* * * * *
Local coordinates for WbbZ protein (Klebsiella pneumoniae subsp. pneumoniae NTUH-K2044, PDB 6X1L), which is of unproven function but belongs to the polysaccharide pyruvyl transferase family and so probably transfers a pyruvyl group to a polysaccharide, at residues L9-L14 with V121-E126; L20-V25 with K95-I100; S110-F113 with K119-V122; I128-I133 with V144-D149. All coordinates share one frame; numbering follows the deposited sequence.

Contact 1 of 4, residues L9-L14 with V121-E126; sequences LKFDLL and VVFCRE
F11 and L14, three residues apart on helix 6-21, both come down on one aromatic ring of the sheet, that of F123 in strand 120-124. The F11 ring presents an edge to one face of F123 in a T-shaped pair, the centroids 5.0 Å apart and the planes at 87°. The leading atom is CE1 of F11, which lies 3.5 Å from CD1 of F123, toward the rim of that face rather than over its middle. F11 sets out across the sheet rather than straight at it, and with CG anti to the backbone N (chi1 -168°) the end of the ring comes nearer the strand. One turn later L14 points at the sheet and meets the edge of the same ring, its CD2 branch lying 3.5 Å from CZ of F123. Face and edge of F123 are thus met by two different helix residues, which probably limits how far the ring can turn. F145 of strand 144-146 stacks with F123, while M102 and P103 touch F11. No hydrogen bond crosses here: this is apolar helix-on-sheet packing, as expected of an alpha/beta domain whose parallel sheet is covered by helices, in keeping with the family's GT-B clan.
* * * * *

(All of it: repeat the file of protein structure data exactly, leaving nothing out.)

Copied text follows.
Local coordinates for WbbZ protein (Klebsiella pneumoniae subsp. pneumoniae NTUH-K2044, PDB 6X1L), which is of unproven function but belongs to the polysaccharide pyruvyl transferase family and so probably transfers a pyruvyl group to a polysaccharide, at residues L9-L14 with V121-E126; L20-V25 with K95-I100; S110-F113 with K119-V122; I128-I133 with V144-D149. All coordinates share one frame; numbering follows the deposited sequence.

Contact 1 of 4, residues L9-L14 with V121-E126; sequences LKFDLL and VVFCRE
F11 and L14, three residues apart on helix 6-21, both come down on one aromatic ring of the sheet, that of F123 in strand 120-124. The F11 ring presents an edge to one face of F123 in a T-shaped pair, the centroids 5.0 Å apart and the planes at 87°. The leading atom is CE1 of F11, which lies 3.5 Å from CD1 of F123, toward the rim of that face rather than over its middle. F11 sets out across the sheet rather than straight at it, and with CG anti to the backbone N (chi1 -168°) the end of the ring comes nearer the strand. One turn later L14 points at the sheet and meets the edge of the same ring, its CD2 branch lying 3.5 Å from CZ of F123. Face and edge of F123 are thus met by two different helix residues, which probably limits how far the ring can turn. F145 of strand 144-146 stacks with F123, while M102 and P103 touch F11. No hydrogen bond crosses here: this is apolar helix-on-sheet packing, as expected of an alpha/beta domain whose parallel sheet is covered by helices, in keeping with the family's GT-B clan.